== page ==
“That,” the male to the right growled, taking a step away from the others and puffing up his chest, “is an unwise move, daemon.”
Yeah, no shit, Sherlock.
But Orpheus was out of options, as far as he could see. If his target died, he was screwed, and daemon hybrid himself or not, he didn’t want to see the stupid human female get eaten either. Maybe because she was hot and he didn’t like seeing hot chicks sliced and diced. Maybe because he still felt like he knew her from somewhere. Either way, it meant she was a burden he just didn’t need. And the sooner she got gone, the sooner she’d be someone else’s burden.
He gripped his blade with both hands. While he wasn’t thrilled with his odds against three blood-starved beasts, he was pretty sure he could take them. If he shifted. He just hoped it didn’t come to that.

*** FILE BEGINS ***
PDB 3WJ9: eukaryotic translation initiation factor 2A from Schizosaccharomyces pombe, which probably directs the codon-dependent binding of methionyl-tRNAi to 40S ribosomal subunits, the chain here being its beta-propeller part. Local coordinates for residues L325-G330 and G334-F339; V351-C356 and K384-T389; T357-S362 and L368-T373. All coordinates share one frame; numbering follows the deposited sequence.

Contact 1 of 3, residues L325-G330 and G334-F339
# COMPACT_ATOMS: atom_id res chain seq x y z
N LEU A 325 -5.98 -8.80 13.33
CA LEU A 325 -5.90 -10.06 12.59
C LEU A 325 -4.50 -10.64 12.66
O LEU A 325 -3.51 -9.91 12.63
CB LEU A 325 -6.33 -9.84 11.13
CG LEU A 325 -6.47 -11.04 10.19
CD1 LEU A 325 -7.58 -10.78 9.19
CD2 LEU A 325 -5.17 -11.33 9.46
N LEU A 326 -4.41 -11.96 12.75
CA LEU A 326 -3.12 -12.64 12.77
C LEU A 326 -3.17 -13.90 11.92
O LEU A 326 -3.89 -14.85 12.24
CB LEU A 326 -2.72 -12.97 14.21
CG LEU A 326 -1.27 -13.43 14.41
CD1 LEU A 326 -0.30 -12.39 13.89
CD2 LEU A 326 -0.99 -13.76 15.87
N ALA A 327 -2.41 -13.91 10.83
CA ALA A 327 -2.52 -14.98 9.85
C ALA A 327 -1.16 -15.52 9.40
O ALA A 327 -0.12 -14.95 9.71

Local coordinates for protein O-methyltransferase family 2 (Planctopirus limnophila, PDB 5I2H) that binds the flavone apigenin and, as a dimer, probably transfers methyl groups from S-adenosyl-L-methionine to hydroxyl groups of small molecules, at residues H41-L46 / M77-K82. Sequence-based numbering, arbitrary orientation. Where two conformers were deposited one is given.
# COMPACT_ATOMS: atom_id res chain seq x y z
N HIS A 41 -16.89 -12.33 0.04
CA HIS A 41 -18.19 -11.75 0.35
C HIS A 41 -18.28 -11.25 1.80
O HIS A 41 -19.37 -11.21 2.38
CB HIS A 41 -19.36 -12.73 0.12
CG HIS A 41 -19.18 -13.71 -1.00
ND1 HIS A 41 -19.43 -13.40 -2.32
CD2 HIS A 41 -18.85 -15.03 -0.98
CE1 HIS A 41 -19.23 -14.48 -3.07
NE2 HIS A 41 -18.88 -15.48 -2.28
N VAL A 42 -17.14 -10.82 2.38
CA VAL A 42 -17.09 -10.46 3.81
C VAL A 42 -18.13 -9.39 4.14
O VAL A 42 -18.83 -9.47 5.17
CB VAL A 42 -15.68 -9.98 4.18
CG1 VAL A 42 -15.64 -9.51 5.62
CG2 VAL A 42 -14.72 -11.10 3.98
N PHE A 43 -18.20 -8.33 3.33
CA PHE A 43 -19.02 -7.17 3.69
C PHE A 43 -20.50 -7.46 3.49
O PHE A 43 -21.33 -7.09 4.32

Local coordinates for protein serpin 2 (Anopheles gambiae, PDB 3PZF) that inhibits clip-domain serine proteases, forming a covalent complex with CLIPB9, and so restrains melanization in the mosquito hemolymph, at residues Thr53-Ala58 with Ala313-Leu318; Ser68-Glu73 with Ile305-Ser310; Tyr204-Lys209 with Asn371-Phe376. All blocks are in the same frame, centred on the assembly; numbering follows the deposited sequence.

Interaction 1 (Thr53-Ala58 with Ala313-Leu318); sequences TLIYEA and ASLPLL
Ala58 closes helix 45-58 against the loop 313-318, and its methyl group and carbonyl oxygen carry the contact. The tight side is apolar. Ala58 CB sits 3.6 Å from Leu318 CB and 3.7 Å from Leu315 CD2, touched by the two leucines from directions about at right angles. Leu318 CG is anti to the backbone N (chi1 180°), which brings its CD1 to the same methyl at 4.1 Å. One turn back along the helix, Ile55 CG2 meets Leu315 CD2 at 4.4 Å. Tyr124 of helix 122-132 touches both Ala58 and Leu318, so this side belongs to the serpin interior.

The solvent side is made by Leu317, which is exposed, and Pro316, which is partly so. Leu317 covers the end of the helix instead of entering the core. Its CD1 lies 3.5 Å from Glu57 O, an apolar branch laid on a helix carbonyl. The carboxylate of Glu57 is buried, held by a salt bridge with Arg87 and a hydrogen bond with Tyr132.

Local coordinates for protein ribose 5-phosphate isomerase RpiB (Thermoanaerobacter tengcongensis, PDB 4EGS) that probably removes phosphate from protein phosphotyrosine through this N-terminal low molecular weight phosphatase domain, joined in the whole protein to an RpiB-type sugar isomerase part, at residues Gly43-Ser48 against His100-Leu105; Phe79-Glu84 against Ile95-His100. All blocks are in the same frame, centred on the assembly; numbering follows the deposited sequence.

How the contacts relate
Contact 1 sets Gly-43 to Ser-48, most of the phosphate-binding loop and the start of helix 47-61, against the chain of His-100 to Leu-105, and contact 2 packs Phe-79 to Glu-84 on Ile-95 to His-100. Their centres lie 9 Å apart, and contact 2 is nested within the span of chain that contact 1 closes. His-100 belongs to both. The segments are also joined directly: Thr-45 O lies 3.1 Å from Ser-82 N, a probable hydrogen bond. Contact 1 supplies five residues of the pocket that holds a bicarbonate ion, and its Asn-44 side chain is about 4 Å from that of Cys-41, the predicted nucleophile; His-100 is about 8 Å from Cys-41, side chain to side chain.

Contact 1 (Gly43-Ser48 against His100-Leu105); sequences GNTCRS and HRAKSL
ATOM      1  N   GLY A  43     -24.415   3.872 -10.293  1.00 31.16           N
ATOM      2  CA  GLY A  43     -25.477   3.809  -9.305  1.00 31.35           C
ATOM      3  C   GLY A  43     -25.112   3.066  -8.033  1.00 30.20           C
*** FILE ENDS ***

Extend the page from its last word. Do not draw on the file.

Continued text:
“You boys have been warned,” Orpheus said.
The leader chuckled and pulled his sunglasses from his face. His eyes were already glowing a blinding green that lit up the small clearing.
A whir echoed near Orpheus’s ear before he could move. The leader gasped, his feet stilling midstep. His eyes flew wide. He looked down at the arrow protruding from the middle of his chest. With shaking hands he grasped it, pulled it free with a grunt. Blood gushed from the wound as he slumped to the forest floor.
Stunned, Orpheus glanced over his shoulder and saw the blond standing with her boots shoulder-width apart, a bow she’d pulled from somewhere in that obscenely tight getup poised at her shoulder, her hand already gripping and aiming the next arrow. “He told you to leave. I suggest you listen.”